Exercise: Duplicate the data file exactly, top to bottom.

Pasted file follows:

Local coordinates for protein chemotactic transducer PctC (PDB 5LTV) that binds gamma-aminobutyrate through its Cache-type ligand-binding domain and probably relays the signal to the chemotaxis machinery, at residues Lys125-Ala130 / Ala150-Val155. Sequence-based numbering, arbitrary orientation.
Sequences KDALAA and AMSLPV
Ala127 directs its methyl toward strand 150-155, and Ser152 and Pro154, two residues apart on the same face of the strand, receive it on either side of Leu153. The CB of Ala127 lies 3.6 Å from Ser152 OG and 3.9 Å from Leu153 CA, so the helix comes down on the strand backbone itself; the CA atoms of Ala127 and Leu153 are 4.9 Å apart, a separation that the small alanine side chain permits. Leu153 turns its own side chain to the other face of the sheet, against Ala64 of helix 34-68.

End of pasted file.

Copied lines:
Local coordinates for protein chemotactic transducer PctC (PDB 5LTV) that binds gamma-aminobutyrate through its Cache-type ligand-binding domain and probably relays the signal to the chemotaxis machinery, at residues Lys125-Ala130 / Ala150-Val155. Sequence-based numbering, arbitrary orientation.
Sequences KDALAA and AMSLPV
Ala127 directs its methyl toward strand 150-155, and Ser152 and Pro154, two residues apart on the same face of the strand, receive it on either side of Leu153. The CB of Ala127 lies 3.6 Å from Ser152 OG and 3.9 Å from Leu153 CA, so the helix comes down on the strand backbone itself; the CA atoms of Ala127 and Leu153 are 4.9 Å apart, a separation that the small alanine side chain permits. Leu153 turns its own side chain to the other face of the sheet, against Ala64 of helix 34-68.